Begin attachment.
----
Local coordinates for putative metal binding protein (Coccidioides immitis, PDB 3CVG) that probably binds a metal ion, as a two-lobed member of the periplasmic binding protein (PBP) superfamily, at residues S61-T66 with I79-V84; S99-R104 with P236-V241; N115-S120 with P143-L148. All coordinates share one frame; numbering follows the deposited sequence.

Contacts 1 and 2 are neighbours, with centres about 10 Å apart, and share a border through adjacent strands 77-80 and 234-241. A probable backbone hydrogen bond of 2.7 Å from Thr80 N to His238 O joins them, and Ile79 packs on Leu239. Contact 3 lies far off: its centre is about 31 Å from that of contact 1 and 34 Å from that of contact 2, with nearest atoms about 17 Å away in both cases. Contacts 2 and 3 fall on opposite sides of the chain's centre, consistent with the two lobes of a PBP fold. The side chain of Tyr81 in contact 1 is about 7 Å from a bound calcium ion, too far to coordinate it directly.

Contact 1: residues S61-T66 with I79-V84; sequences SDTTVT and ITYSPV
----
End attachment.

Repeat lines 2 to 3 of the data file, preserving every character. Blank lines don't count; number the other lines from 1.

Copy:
Contacts 1 and 2 are neighbours, with centres about 10 Å apart, and share a border through adjacent strands 77-80 and 234-241. A probable backbone hydrogen bond of 2.7 Å from Thr80 N to His238 O joins them, and Ile79 packs on Leu239. Contact 3 lies far off: its centre is about 31 Å from that of contact 1 and 34 Å from that of contact 2, with nearest atoms about 17 Å away in both cases. Contacts 2 and 3 fall on opposite sides of the chain's centre, consistent with the two lobes of a PBP fold. The side chain of Tyr81 in contact 1 is about 7 Å from a bound calcium ion, too far to coordinate it directly.

Contact 1: residues S61-T66 with I79-V84; sequences SDTTVT and ITYSPV